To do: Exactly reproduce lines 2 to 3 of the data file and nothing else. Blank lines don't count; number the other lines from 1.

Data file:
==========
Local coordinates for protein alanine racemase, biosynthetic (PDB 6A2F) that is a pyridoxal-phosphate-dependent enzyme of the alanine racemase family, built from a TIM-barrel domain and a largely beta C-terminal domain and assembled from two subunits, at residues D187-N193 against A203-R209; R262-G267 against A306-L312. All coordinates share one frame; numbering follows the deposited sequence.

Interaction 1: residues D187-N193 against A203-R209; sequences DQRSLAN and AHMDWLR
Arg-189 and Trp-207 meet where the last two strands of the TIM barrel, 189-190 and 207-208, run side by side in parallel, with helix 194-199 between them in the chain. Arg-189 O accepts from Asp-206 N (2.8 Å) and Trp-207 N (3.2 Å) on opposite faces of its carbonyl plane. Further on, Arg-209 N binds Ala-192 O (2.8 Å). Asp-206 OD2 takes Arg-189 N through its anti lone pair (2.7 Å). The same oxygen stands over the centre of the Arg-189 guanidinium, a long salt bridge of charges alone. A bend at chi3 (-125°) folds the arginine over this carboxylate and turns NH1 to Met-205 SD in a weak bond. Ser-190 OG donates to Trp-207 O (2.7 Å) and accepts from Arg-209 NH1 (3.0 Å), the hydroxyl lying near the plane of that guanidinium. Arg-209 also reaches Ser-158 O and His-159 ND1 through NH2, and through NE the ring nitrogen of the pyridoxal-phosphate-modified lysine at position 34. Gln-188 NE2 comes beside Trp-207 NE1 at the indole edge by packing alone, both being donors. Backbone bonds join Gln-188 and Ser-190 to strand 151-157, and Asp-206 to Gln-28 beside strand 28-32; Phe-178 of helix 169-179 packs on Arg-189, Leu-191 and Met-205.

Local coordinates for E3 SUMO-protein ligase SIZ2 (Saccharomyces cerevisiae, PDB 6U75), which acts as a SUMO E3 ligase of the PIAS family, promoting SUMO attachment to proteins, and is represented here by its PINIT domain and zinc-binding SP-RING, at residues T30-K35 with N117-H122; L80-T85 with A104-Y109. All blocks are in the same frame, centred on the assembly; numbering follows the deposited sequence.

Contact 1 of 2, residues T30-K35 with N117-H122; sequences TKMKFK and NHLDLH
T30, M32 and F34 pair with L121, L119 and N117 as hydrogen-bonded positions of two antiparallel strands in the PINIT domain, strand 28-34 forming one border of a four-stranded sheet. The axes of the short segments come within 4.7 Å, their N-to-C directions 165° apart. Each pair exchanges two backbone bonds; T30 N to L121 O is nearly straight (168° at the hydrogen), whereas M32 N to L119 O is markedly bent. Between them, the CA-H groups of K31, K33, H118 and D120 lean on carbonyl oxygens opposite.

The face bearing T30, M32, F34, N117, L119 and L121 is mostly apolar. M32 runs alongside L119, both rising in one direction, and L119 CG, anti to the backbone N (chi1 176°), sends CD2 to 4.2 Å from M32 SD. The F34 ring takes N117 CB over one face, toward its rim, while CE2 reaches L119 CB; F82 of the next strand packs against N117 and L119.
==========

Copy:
Interaction 1: residues D187-N193 against A203-R209; sequences DQRSLAN and AHMDWLR
Arg-189 and Trp-207 meet where the last two strands of the TIM barrel, 189-190 and 207-208, run side by side in parallel, with helix 194-199 between them in the chain. Arg-189 O accepts from Asp-206 N (2.8 Å) and Trp-207 N (3.2 Å) on opposite faces of its carbonyl plane. Further on, Arg-209 N binds Ala-192 O (2.8 Å). Asp-206 OD2 takes Arg-189 N through its anti lone pair (2.7 Å). The same oxygen stands over the centre of the Arg-189 guanidinium, a long salt bridge of charges alone. A bend at chi3 (-125°) folds the arginine over this carboxylate and turns NH1 to Met-205 SD in a weak bond. Ser-190 OG donates to Trp-207 O (2.7 Å) and accepts from Arg-209 NH1 (3.0 Å), the hydroxyl lying near the plane of that guanidinium. Arg-209 also reaches Ser-158 O and His-159 ND1 through NH2, and through NE the ring nitrogen of the pyridoxal-phosphate-modified lysine at position 34. Gln-188 NE2 comes beside Trp-207 NE1 at the indole edge by packing alone, both being donors. Backbone bonds join Gln-188 and Ser-190 to strand 151-157, and Asp-206 to Gln-28 beside strand 28-32; Phe-178 of helix 169-179 packs on Arg-189, Leu-191 and Met-205.